How Did J Robert Oppenheimer Die? Cause of Death, What Happened  – StyleCaster



He’s regarded as the “father of the atomic bomb” after the first nuclear weapon was tested successfully on July 16, 1945, and how J. Robert Oppenheimer died 22 years later cut short the life of a pioneering scientist.

Born on April 22, 1904, in New York City, Oppenheimer’s journey began with an insatiable curiosity. As a young prodigy, he was drawn to the wonders of physics and mathematics, displaying a profound intellect that set him apart from his peers. During World War II, his brilliance shone brightest when he was tasked with leading the top-secret Manhattan Project, aimed at developing the first atomic bomb that, if successful, would change the course of the war.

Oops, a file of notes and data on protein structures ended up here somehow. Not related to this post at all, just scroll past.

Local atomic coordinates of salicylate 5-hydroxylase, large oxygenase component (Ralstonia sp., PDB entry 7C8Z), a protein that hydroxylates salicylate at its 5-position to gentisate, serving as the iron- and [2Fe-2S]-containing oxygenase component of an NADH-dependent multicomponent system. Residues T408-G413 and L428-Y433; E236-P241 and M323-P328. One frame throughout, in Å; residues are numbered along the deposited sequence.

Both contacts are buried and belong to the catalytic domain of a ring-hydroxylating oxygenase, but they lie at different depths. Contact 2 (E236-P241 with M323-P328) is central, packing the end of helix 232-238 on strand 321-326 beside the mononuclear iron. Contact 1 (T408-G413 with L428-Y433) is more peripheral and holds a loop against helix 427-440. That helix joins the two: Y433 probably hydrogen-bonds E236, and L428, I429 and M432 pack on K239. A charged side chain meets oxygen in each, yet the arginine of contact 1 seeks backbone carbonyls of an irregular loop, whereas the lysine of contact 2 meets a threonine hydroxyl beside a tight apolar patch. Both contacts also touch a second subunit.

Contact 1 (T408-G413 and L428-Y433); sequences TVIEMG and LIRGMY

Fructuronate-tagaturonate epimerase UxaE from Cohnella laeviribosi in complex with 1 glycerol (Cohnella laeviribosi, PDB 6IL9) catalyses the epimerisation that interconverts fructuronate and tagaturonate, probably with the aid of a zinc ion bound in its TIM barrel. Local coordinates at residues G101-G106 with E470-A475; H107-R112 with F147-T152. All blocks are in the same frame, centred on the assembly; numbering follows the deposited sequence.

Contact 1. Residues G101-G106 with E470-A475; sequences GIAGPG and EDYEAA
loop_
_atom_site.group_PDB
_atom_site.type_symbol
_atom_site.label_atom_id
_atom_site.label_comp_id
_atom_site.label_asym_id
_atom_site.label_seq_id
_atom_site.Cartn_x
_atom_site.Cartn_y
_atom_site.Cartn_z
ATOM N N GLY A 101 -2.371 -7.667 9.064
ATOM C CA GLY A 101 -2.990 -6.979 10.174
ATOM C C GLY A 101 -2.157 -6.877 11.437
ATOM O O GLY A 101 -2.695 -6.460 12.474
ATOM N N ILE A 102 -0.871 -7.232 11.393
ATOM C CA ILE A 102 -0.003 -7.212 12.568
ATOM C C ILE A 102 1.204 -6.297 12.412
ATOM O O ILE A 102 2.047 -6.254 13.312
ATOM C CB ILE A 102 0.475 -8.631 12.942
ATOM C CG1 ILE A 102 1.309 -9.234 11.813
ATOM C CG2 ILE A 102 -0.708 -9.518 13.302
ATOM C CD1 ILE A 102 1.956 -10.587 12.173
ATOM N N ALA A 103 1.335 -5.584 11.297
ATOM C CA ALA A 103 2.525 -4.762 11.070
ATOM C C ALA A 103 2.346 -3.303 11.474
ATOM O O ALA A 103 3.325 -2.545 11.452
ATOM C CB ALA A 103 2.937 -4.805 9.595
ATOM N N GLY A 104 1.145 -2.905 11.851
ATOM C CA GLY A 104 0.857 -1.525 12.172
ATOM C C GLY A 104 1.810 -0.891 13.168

This time of his life is depicted in Christopher Nolan’s epic film Oppenheimer, based on the 2008 biography American Prometheus. The film was released on July 21, 2023, starring Irish actor Cillian Murphy in the role of this innovative genius. “He was dancing between the raindrops morally. He was complex, contradictory, polymathic; incredibly attractive intellectually and charismatic, but ultimately unknowable,” Murphy told The Guardian of his character. “There are incidents in his early life that were quite worrying; very erratic.” He was diagnosed with “dementia praecox”, a term describing symptoms associated with schizophrenia. Eventually, he would pass away at the age of 62. Here’s how Robert Oppenheimer died and his legacy in the modern era.

How did Robert Oppenheimer die?